Drama in two parts by Marcel Dubé adapted for the theatre from a teleplay, premiered at the Comédie-Canadienne, October 20, 1960, directed by Louis-Georges Carrier, set by Jacques Pelletier, featuring Monique Miller,Denise Pelletier, Mariette Duval, Collette Andrée, Jean Duceppe, Guy Provost, Gilles Comptois and Hubert Loiselle.
The set consists of an office, a family's dining room and an apartment. Although this work has an old-fashioned structure, it has a fairly new theme (for the time): the changing women of Quebec.
This gentle little melodrama centres on Florence, a young woman who must come to terms with her need for independence and her naïveté about the world, especially men. She works as a receptionist in an ad agency and is in love with her boss, a cad.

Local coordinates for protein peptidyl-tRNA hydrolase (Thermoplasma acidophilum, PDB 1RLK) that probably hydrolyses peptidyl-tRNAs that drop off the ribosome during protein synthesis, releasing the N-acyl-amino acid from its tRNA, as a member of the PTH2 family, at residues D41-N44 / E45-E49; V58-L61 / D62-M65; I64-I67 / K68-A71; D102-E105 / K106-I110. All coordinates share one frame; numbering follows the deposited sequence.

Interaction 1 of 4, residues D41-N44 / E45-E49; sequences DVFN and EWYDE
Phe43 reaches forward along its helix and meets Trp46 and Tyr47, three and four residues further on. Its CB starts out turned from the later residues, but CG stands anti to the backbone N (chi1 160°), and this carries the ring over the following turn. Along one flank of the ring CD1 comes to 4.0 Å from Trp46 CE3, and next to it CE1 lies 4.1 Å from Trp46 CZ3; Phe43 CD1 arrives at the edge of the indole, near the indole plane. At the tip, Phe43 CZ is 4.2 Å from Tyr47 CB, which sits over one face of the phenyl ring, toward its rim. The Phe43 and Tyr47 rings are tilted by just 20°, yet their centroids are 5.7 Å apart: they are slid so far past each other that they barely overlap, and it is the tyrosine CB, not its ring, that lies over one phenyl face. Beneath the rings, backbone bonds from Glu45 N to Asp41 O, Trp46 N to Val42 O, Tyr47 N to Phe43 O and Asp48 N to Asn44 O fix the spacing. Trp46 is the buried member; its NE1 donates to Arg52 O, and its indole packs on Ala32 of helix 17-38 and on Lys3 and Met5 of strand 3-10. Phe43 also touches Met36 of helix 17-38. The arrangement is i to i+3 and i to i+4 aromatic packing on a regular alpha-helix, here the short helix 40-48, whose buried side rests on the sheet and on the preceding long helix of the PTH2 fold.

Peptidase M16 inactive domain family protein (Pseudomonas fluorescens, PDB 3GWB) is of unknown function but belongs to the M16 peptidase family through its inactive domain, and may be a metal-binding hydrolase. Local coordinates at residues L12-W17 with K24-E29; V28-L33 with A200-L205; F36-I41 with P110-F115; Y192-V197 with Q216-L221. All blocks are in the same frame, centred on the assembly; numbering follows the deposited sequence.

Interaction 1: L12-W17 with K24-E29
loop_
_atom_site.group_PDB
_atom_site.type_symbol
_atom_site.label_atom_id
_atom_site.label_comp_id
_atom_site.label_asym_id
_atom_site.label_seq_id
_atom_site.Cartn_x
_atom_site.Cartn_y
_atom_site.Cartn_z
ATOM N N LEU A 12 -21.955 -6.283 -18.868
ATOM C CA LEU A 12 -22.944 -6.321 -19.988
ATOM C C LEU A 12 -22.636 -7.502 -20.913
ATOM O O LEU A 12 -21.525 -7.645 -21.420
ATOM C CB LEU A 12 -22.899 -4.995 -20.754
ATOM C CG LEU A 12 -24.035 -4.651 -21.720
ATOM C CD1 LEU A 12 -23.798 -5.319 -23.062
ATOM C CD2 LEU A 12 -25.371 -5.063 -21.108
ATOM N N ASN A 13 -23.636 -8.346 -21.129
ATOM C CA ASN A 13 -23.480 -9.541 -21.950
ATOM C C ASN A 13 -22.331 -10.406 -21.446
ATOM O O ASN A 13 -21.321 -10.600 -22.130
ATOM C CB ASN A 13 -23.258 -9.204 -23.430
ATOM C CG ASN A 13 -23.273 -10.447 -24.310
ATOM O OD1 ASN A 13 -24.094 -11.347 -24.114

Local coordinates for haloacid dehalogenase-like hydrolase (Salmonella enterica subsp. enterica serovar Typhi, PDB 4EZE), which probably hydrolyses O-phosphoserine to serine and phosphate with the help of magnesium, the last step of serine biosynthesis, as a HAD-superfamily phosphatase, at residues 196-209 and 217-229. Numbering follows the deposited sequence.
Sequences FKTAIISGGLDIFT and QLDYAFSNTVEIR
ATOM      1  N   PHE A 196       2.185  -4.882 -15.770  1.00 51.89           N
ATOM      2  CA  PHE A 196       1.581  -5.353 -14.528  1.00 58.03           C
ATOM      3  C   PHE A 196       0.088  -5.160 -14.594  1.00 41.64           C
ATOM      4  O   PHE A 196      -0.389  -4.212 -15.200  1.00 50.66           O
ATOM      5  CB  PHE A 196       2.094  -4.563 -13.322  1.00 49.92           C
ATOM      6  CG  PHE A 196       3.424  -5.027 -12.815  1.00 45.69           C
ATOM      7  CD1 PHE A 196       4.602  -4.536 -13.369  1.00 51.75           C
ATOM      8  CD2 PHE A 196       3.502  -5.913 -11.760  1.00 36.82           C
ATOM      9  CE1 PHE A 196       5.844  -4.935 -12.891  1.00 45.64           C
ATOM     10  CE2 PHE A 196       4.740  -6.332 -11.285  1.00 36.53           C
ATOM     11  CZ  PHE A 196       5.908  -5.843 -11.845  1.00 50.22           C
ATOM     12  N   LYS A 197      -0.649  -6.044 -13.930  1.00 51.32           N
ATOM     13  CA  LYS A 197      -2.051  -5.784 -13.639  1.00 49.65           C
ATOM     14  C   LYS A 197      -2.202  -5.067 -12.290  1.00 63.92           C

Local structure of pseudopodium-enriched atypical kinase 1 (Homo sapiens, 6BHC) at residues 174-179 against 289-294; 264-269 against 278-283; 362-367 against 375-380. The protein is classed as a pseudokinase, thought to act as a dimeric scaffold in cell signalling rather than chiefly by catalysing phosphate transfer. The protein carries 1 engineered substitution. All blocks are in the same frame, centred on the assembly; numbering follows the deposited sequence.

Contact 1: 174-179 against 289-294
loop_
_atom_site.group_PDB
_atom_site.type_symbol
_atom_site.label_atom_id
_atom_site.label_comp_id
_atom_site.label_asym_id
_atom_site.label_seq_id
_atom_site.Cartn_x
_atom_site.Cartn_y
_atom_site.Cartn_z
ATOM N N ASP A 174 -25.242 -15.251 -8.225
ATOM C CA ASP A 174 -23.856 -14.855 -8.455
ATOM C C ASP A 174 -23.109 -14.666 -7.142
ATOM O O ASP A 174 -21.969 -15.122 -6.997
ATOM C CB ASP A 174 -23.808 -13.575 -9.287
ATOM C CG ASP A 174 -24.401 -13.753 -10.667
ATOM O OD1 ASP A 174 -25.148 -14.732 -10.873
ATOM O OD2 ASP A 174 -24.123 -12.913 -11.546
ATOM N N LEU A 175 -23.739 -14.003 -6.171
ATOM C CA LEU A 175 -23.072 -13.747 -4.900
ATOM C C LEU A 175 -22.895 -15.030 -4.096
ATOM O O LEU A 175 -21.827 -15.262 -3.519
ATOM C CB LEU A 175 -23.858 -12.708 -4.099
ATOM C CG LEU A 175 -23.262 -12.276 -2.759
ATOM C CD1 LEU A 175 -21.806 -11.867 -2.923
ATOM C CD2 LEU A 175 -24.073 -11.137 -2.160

Then we see her family: squabbles with her brother, the intense but simple love of her parents. The choices Florence makes throw everyone's life into relief and through her we see the edges of the two insurgent movements in Quebec society: the women's movement and the Quiet Revolution. We learn, through Florence, that change does not come easily.
Critical reaction was similar as that for Le Temps des lilas; Dubé was praised for his keen sense of observation but also, again, for a lack of dramatic vigour. Most enthusiastic was Le Devoir: "...one of the most pleasant evenings one could hope for."
Commentary by Gaetan Charlebois.
Last updated 2016-04-10